Distant view – Salome 2

Last night to see Salome again.  My friend and former student, Db, was going company rush and invited me along at short notice.  We sat in the front row of the circle.

That’s a bit far away for my taste.

At that distance, it is more apparent why Cheryl Barker is not someone who you would first choose to sing Salome.  That’s certainly not because of any shortcomings as an actor, but rather the type of voice which she has.  It cannot always cut through the orchestra, and she is obliged to sing at the top of her volume range nearly all the time. This reduces the tonal variety she can offer.  Her performance is still a tour de force, especially in the final scene, but I wasn’t so swayed by it a second time.

From the circle, Jokanaan-in-the-cistern all the more obviously came from the big loud speaker hanging from the roof of the theatre rather than the hole beneath the stage.  Couldn’t Opera Australia tried harder with this?  It made the action (where everyone onstage peered at the drain-cover which was the lid of the cistern and a mysterious light streamed through the grill) ridiculously.  I don’t know how Strauss did it in the original production, but it can’t have been with a loudspeaker.

Speaking of grills, there was a terrible smell in the theatre, something like burning hair, from about 75 to 90 minutes in. It never entirely dissipated.  I wondered if they were doing St Lawrence rather John the Baptist.

I preferred the orchestral sound when I was in restricted view, probably because I was opposite and therefore had a direct line of sight to and hence sound from the brass – albeit that this meant it was a bit out of proportion.

On a second viewing, the shock value of the production was diminished.

One detail I previously missed was a buttock-baring butcher who carved meat off the carcasses at the back of the stage, and then appeared to remove Narraboth’s corpse after he had killed himself.  I suppose this is meant to make the point that the court was a slaughterhouse and that the dangling animal carcasses stand for the people killed at Herod’s command – presumably included amongst those whom he was quick to forbid  be brought back to life when told that the mysterious Jesus fellow was bringing the dead back to life by the shores of Gallilee.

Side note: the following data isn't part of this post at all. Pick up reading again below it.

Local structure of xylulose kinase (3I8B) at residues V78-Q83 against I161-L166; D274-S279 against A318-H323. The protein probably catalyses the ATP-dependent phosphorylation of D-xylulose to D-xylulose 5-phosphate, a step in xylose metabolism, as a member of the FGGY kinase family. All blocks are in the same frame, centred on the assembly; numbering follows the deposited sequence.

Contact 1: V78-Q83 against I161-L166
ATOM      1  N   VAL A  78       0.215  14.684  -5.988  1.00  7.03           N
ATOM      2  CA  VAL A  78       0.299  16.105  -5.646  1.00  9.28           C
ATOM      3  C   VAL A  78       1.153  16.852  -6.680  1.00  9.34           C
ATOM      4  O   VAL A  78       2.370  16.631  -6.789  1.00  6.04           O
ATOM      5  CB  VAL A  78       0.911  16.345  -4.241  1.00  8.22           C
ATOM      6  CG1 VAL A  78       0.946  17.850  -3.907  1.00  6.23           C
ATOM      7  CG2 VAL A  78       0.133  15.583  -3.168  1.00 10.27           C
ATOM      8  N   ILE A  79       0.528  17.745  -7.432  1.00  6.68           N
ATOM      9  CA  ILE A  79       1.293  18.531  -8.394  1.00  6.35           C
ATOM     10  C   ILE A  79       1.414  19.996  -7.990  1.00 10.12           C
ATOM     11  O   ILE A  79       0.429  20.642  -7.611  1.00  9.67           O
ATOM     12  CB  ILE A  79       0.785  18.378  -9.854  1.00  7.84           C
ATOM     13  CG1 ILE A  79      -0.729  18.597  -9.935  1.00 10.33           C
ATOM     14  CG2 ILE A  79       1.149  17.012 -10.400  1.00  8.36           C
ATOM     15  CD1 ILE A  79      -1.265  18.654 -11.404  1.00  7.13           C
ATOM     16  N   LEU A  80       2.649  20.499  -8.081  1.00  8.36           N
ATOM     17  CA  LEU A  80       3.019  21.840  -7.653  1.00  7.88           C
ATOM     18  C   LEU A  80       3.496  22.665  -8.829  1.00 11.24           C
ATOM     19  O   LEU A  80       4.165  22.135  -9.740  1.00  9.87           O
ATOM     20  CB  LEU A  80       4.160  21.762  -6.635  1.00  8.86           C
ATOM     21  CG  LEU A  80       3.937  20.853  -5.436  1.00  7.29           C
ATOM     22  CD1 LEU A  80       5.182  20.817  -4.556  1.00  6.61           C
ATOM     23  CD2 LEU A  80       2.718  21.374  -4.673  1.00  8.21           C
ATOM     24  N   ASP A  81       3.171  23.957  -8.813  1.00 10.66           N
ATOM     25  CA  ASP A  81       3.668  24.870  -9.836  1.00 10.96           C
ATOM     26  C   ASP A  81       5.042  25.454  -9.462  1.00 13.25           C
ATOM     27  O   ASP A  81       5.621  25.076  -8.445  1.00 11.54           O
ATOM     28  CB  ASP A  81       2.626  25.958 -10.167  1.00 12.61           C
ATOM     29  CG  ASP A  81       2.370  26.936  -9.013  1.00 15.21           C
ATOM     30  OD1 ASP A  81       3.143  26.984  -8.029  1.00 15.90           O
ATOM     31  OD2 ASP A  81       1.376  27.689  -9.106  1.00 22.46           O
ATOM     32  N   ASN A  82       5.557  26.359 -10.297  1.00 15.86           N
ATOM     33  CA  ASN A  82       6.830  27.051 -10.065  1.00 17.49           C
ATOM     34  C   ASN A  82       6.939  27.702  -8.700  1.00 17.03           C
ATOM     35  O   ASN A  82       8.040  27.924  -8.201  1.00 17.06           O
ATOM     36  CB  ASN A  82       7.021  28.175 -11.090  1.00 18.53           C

A musical detail I picked up this time is that, when Salome sings at the end of biting Jokanaan’s lips, there is a musical reminiscence of the sly little theme from when Herod sang about eating food after Salome had bitten it.  She certainly was a quick study!

This time Jokanaan’s head did make a bit of a thud on stage, but it was a more well-cushioned one than my memories of an officious security guard cracking the head of a non-paying taxi passenger against a brick wall, or indeed the odd knock I’ve taken myself.  Maybe it was all that curly hair that made all the difference.

Which brings me to one aspect of this production which I find trendily tiresome.  It comes from Gale Edwards’ program notes, which I have only read second-hand, and is the argument that Herod is a pedophile.  Though not, apparently, a very ardent or at least potent one, as the program notes also apparently suggest that he wants Salome to dance so he can get it up.

What is the point of this?

Herod is bad enough already.  Lusting after his stepdaugher is just one sign of this, though presumably he could have ravished any sixteen year old he chose if she (or he) were not also his queen’s offspring. The whole court is rotten. (All Herod says when he slips on what he very quickly identifies on a moonlit terrace as blood is that that is an ill omen.) Jokanaan isn’t exactly sympathetic, though if Herod is to be a pedophile then so must Jokanaan be in this version insofar as he is depicted in this production as struggling to resist Salome as a temptation of the flesh.

Does Salome need to be turned into a child abuse victim?  I suppose an opera director can tell any story she chooses, but this seems to go right against the grain of either the quasi-historical story, the subsequent myth or the opera.  Yes, she is young.  That is why she is in a position to ask, as she tastes John’s blood on his lips, whether this bitter taste is the taste of love.  Even then, one might well ask: bitter for whom?  Arguable bitterer for John than for her.

I suppose if I understood better or even at all the point of the original opera I might be able to appreciate Edwards’ approach as some kind of critique of that.  At this stage, it just seems like a kind of mawkish modishness thrown in to spice up quite unnecessarily what is already a quite lurid enough mix of sin, sex, religion and death.

Maybe I’ll be able to make more sense of it all this Friday.

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